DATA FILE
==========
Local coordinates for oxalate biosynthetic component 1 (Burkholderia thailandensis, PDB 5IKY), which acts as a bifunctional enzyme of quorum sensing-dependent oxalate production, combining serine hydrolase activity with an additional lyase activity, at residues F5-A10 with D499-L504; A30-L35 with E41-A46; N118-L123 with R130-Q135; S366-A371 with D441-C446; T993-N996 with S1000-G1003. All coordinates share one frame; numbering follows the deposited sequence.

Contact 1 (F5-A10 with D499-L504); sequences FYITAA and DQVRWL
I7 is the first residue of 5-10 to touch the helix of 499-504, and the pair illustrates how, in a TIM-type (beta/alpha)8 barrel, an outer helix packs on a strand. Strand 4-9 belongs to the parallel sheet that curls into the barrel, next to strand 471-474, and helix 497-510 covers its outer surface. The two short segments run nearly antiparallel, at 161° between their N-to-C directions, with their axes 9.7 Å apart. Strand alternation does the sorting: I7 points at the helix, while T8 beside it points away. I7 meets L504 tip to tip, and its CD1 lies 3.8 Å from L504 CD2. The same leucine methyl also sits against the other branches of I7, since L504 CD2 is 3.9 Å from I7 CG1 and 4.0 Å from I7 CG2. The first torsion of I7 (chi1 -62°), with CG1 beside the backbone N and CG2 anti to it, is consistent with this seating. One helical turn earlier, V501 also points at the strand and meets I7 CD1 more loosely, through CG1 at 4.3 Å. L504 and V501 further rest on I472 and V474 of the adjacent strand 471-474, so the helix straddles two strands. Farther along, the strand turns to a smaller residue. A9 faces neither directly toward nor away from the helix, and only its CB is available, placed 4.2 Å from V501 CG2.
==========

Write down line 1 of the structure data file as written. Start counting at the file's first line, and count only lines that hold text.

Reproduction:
Local coordinates for oxalate biosynthetic component 1 (Burkholderia thailandensis, PDB 5IKY), which acts as a bifunctional enzyme of quorum sensing-dependent oxalate production, combining serine hydrolase activity with an additional lyase activity, at residues F5-A10 with D499-L504; A30-L35 with E41-A46; N118-L123 with R130-Q135; S366-A371 with D441-C446; T993-N996 with S1000-G1003. All coordinates share one frame; numbering follows the deposited sequence.